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SermonIndex.net : Christian Books : Psalm 16:4

Commentary On Psalms Volume 1 by Jean Calvin

Psalm 16:4

4. Their sorrows shall be multiplied who offer to a stranger. I will not taste their libations of blood, nor will I take their names in my lips.

The Psalmist now describes the true way of maintaining brotherly concord with the saints, by declaring that he will have nothing to do with unbelievers and the superstitious. We cannot be united into the one body of the Church under God, if we do not break off all the bonds of impiety, separate ourselves from idolaters, and keep ourselves pure and at a distance from all the pollutions which corrupt and vitiate the holy service of God. This is certainly the general drift of David's discourse. But as to the words there is a diversity of opinion among expositors. Some translate the first word of the verse tsvvt, atsboth, by idols, and according to this rendering the meaning is, that after men in their folly have once begun to make to themselves false gods, their madness breaks forth without measure, until they accumulate an immense multitude of deities. As, however, this word is here put in the feminine gender, I prefer translating it sorrows or troubles, although it may still have various meanings. Some think it is an imprecation, and they read, Let their sorrows be multiplied; as if David, inflamed with a holy zeal, denounced the just vengeance of God against the superstitious. Others, whose opinions I prefer, do not change the tense of the verb, which in the Hebrew is future, Their sorrows shall be multiplied; but to me they do not seem to express, with sufficient clearness, what kind of sorrows David intends. They say, indeed, that wretched idolaters are perpetually adding to their new inventions, in doing which, they miserably torment themselves. But I am of opinion, that by this word there is, at the same time, denoted the end and issue of the pains which they take in committing it; it points out that they not only put themselves to trouble without any profit or advantage, but also miserably harass and busy themselves to accomplish their own destruction. As an incitement to him to withdraw himself farther from their company, he takes this as an incontrovertible principle, that, so far from deriving any advantage from their vain superstitions, they only, by their strenuous efforts in practising them, involve themselves in greater misery and wretchedness. For what must be the issue with respect to those miserable men who willingly surrender themselves as bond-slaves to the devil, but to be disappointed of their hope? even as God complains in Jeremiah, (Jeremiah 2:13,)

|They have forsaken me the fountain of living waters, and hewed them out cisterns, broken cisterns, that can hold no water.|

In the next clause there is also some ambiguity. The Hebrew word mhr, mahar, which we have translated to offer, in the conjugation kal signifies to endow, or to give. But as, in the conjugation hiphil, it is more frequently taken for to run, or to make haste, many have preferred this latter meaning, and interpret the clause thus, that superstitious persons eagerly hasten after strange gods. And in fact we see them rushing into their idolatries with all the impetuosity and recklessness of madmen running in the fields; and the prophets often upbraid them for this inconsiderate frenzy with which they are fired. I would, therefore, be much disposed to adopt this sense were it supported by the common usage of the language; but as grammarians observe that there is not to be found another similar passage in Scripture, I have followed, in my translation, the first opinion. In short, the sum of what the Psalmist says is this, That unbelievers, who lavish and squander away their substance upon their idols, not only lose all the gifts and offerings which they present to them, but also, by provoking the wrath of God against themselves, are continually increasing the amount of their miseries. Perhaps, also, the prophet has an allusion to the common doctrine of Scripture, that idolaters violate the promise of the spiritual marriage contracted with the true God, and enter into covenant with idols. Ezekiel (Ezekiel 16:33) justly upbraids the Jews, in that while the custom is for the lover to allure the harlot with presents, they, on the contrary, offered rewards to the idols to whom they prostituted and abandoned themselves. But the meaning which we have above given brings out the spirit of the passage, namely, that unbelievers, who honor their false gods by offering to them gifts, not only lose what is thus expended, but also heap up for themselves sorrows upon sorrows, because at last the issue will be miserable and ruinous to them.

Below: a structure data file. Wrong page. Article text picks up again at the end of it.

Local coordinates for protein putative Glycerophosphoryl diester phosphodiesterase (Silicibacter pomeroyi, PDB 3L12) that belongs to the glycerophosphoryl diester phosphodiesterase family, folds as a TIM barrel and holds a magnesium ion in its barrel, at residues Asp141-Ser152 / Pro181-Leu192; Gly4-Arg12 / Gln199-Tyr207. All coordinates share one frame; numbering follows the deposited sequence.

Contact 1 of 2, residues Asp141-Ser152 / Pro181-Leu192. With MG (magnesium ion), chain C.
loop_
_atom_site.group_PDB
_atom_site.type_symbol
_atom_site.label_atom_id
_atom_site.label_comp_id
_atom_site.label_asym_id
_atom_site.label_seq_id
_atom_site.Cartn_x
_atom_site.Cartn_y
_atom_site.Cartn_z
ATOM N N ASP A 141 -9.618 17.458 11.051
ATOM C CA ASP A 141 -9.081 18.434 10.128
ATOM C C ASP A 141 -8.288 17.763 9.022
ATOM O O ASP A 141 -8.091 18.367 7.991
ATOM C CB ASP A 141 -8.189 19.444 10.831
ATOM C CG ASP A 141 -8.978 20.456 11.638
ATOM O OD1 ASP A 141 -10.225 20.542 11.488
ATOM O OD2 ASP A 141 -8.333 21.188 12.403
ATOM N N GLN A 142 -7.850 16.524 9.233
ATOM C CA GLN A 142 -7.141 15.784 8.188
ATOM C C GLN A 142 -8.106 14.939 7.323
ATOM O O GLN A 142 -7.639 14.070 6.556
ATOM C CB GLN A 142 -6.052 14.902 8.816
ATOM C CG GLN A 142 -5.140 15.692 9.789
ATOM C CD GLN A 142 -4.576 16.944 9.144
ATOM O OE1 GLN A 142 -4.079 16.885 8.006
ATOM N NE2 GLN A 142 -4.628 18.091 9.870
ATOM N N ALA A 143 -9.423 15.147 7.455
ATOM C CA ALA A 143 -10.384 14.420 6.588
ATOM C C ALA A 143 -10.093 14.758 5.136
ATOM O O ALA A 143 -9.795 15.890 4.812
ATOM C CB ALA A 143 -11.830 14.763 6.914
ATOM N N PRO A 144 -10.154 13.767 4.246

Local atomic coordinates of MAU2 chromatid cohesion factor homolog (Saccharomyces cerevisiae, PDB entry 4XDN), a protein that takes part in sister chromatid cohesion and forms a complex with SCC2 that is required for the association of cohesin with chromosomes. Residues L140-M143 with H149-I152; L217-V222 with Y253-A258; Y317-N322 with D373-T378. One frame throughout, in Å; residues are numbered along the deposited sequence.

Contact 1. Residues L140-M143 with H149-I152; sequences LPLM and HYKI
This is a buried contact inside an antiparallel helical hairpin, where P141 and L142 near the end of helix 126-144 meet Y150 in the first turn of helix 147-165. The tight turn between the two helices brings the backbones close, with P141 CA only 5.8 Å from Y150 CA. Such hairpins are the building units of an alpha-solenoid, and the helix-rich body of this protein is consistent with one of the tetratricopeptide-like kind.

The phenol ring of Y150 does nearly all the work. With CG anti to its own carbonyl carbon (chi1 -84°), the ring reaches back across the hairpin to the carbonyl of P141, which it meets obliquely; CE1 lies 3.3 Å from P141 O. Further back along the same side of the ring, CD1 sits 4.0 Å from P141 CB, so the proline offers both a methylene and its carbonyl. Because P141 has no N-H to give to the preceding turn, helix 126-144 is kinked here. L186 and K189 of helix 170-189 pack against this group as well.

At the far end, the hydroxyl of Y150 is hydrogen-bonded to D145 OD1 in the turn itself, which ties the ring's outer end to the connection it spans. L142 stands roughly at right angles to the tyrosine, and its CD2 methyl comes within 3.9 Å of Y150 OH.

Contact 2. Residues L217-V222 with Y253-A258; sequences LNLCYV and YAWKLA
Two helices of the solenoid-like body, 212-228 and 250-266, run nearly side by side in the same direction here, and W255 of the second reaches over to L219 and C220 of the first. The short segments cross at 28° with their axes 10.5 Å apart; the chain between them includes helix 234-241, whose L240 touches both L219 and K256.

I will not taste their libations of blood. By libations of blood some understand that there is a reference to sacrifices made of things acquired by murder or rapine. As, however, the prophet is not here inveighing against cruel and bloodthirsty men, but condemns, in general, all false and corrupt religious worship; and again, as he does not directly name sacrifices, but expressly speaks of the ceremony of taking the cup, and tasting a little of it, which was observed in offering sacrifices, I have no doubt but that to this ceremony, as it was observed according to the law of God, he here tacitly opposes the drinking of blood in heathen sacrifices. We know that God, in order to teach his ancient people to hold in greater abhorrence murder and all cruelty, forbade them to eat or to drink blood either in their common food or in sacrifices. On the contrary, the histories of the heathen nations bear testimony that the custom of tasting the blood in their sacrifices prevailed among them. David, therefore, protests, that he will not only keep himself uncontaminated by the corrupt and false opinions by which idolaters are seduced, but that he will also take care not to show outwardly any token of his complying with or approving them. In the same sense we are to understand what follows immediately after, I will not take their names in my lips. This implies that he will hold idols in such hatred and detestation, as to keep himself from naming them as from execrable treason against the majesty of heaven. Not that it is unlawful to pronounce their names, which we frequently meet with in the writings of the prophets, but David felt he could not otherwise more forcibly express the supreme horror and detestation with which the faithful ought to regard false gods. This is also shown by the form of expression which he employs, using the relative only, their names, although he has not expressly stated before that he is speaking of idols. Thus, by his example, he enjoins believers not only to beware of errors and wicked opinions, but also to abstain from all appearance of giving their consent to them. He evidently speaks of external ceremonies, which indicate either the true religion, or some perverse superstition. If, then, it is unlawful for the faithful to show any token of consenting to or complying with the superstitions of idolaters, Nicodemuses (who falsely call themselves by this name ) must not think to shelter themselves under the frivolous pretext that they have not renounced the faith, but keep it hidden within their hearts, when they join in the observance of the profane superstitions of the Papists. Some understand the words strangers and their names, as denoting the worshippers of false gods; but in my judgment David rather means the false gods themselves. The scope of his discourse is this: The earth is filled with an immense accumulation of superstitions in every possible variety, and idolaters are lavish beyond all bounds in ornamenting their idols; but the good and the holy will ever regard all their superstitious inventions with abhorrence.